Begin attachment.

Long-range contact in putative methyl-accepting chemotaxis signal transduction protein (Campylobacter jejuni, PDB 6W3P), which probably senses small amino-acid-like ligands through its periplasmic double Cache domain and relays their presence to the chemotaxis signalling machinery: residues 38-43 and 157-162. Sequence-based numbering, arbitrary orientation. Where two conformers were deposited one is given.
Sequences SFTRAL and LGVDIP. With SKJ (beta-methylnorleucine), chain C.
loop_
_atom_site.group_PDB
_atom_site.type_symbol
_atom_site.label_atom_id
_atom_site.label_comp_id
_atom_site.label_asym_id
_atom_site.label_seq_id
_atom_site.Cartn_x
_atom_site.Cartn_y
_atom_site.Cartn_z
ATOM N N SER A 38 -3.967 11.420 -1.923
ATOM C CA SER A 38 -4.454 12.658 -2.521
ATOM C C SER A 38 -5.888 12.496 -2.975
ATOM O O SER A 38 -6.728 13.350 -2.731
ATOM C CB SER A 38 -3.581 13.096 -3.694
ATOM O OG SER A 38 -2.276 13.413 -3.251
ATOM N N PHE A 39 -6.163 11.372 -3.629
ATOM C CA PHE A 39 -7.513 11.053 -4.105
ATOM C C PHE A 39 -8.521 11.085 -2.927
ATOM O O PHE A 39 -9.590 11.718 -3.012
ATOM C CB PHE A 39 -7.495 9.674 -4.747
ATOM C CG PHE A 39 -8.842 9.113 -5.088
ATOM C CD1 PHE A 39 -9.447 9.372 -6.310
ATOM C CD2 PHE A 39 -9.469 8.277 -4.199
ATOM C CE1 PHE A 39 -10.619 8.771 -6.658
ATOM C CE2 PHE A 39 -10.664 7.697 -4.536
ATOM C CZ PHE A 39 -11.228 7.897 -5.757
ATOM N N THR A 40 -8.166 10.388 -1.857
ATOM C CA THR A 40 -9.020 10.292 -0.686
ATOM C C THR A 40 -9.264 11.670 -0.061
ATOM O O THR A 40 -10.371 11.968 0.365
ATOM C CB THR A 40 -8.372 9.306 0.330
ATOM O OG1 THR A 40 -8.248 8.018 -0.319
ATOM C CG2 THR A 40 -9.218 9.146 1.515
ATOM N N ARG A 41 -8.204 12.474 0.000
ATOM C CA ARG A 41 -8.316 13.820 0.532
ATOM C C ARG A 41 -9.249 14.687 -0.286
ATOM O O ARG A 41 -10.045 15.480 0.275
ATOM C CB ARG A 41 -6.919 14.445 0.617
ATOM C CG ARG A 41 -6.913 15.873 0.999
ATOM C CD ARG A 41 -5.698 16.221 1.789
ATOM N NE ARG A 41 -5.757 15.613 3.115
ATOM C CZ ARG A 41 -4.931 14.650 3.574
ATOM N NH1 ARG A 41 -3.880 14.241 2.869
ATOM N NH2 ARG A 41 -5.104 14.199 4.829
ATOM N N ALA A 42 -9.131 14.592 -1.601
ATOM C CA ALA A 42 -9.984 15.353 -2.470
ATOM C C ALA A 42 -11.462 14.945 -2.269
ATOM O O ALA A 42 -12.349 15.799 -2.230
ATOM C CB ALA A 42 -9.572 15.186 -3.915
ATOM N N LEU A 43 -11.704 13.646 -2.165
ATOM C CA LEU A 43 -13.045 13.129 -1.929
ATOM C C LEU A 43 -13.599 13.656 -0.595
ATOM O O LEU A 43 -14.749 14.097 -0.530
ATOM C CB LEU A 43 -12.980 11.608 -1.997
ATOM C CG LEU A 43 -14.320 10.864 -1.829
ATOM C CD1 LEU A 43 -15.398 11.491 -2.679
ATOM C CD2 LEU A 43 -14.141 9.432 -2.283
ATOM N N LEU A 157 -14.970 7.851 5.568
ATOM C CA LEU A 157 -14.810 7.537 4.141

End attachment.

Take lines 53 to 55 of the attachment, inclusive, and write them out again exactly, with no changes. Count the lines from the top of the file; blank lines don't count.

ATOM N N LEU A 43 -11.704 13.646 -2.165
ATOM C CA LEU A 43 -13.045 13.129 -1.929
ATOM C C LEU A 43 -13.599 13.656 -0.595